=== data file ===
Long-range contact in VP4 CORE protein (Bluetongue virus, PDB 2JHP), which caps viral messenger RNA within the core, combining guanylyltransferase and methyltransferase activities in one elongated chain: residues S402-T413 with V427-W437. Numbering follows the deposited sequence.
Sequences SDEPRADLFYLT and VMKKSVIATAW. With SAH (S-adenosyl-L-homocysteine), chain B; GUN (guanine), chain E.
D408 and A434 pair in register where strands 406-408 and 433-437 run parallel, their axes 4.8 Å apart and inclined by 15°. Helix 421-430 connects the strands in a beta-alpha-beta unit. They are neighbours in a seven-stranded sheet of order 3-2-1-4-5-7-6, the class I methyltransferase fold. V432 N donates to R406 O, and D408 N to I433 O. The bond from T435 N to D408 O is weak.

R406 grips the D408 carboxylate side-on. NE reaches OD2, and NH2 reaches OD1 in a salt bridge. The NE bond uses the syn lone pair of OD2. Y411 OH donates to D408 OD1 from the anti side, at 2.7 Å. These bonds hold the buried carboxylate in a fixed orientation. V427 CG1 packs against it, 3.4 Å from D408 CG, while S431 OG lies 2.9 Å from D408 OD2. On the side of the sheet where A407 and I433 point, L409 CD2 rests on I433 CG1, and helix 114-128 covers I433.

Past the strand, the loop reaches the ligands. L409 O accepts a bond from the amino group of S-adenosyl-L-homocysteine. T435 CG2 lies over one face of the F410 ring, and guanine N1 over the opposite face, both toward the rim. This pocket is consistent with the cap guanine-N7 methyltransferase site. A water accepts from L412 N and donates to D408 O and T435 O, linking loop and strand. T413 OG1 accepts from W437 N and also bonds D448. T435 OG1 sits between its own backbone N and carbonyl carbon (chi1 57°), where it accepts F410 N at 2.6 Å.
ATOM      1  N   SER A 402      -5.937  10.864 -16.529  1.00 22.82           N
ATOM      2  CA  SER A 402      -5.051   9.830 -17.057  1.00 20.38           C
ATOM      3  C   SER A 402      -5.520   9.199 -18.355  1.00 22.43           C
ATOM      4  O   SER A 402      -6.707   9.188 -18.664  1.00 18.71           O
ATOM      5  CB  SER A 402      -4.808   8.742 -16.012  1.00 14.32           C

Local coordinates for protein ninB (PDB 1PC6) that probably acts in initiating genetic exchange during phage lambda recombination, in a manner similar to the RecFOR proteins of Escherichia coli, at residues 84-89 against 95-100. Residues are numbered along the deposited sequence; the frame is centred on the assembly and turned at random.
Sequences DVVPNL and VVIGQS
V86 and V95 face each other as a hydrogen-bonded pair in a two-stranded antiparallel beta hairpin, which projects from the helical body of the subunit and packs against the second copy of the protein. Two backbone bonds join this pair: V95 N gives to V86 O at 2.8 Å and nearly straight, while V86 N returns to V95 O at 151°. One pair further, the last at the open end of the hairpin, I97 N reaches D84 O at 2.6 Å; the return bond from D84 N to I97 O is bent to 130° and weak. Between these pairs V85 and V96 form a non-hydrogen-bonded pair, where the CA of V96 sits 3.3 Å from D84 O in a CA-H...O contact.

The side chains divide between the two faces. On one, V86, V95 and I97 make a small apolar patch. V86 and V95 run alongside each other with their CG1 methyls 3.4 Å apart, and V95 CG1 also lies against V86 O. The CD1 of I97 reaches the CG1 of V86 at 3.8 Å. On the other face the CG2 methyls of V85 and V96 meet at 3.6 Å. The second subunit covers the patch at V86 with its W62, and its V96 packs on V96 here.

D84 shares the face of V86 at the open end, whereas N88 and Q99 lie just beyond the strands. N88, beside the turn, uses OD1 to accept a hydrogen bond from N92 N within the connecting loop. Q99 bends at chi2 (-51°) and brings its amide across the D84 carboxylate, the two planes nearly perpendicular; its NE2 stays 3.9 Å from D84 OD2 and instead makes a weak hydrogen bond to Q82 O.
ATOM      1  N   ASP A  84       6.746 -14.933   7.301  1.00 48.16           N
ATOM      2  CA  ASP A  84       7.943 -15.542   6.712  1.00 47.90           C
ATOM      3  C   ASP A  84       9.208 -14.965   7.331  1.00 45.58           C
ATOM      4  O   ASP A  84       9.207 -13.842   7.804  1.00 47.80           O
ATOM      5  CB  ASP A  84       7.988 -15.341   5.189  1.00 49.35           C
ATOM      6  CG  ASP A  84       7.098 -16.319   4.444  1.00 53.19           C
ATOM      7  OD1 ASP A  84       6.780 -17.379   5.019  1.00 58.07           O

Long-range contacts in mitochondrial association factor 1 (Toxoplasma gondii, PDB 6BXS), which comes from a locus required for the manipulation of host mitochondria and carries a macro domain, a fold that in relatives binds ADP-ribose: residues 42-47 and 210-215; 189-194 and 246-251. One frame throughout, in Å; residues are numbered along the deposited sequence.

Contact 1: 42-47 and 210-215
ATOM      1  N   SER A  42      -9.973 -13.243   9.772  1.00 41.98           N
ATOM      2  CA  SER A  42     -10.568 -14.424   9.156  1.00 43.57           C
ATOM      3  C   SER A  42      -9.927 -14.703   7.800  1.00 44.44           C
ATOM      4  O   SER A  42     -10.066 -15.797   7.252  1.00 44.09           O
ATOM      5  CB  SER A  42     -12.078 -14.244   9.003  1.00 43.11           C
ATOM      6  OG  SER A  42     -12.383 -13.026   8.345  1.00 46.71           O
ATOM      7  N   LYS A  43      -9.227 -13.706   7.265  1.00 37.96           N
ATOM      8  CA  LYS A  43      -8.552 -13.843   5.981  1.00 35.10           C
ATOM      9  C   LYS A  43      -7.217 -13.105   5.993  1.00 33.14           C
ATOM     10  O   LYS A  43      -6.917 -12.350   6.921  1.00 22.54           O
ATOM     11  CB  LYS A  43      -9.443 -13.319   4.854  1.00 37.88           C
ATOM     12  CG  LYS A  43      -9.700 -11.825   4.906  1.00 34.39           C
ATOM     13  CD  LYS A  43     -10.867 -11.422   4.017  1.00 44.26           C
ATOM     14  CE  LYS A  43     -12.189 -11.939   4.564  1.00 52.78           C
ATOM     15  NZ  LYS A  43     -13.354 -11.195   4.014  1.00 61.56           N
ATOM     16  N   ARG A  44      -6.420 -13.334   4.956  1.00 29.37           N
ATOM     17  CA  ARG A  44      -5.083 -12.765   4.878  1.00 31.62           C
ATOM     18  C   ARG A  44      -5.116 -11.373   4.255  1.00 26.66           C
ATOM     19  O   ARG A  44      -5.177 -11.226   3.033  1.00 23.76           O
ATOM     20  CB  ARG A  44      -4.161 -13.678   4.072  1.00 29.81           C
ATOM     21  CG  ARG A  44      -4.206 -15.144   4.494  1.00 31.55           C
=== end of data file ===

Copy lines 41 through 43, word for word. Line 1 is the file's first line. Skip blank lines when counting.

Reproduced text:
ATOM     17  CA  ARG A  44      -5.083 -12.765   4.878  1.00 31.62           C
ATOM     18  C   ARG A  44      -5.116 -11.373   4.255  1.00 26.66           C
ATOM     19  O   ARG A  44      -5.177 -11.226   3.033  1.00 23.76           O